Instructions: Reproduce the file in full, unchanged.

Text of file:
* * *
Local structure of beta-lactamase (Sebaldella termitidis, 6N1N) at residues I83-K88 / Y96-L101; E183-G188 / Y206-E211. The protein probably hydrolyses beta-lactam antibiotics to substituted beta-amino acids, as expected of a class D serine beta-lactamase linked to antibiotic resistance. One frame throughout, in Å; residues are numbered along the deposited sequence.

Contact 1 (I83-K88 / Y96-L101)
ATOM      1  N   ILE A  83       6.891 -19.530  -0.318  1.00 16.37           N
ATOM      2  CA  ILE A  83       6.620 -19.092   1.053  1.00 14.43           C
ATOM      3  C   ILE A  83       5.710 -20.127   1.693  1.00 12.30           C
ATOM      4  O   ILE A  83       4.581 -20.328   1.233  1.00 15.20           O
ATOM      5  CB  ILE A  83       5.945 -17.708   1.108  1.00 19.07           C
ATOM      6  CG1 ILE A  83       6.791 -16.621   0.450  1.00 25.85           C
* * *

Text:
Local structure of beta-lactamase (Sebaldella termitidis, 6N1N) at residues I83-K88 / Y96-L101; E183-G188 / Y206-E211. The protein probably hydrolyses beta-lactam antibiotics to substituted beta-amino acids, as expected of a class D serine beta-lactamase linked to antibiotic resistance. One frame throughout, in Å; residues are numbered along the deposited sequence.

Contact 1 (I83-K88 / Y96-L101)
ATOM      1  N   ILE A  83       6.891 -19.530  -0.318  1.00 16.37           N
ATOM      2  CA  ILE A  83       6.620 -19.092   1.053  1.00 14.43           C
ATOM      3  C   ILE A  83       5.710 -20.127   1.693  1.00 12.30           C
ATOM      4  O   ILE A  83       4.581 -20.328   1.233  1.00 15.20           O
ATOM      5  CB  ILE A  83       5.945 -17.708   1.108  1.00 19.07           C
ATOM      6  CG1 ILE A  83       6.791 -16.621   0.450  1.00 25.85           C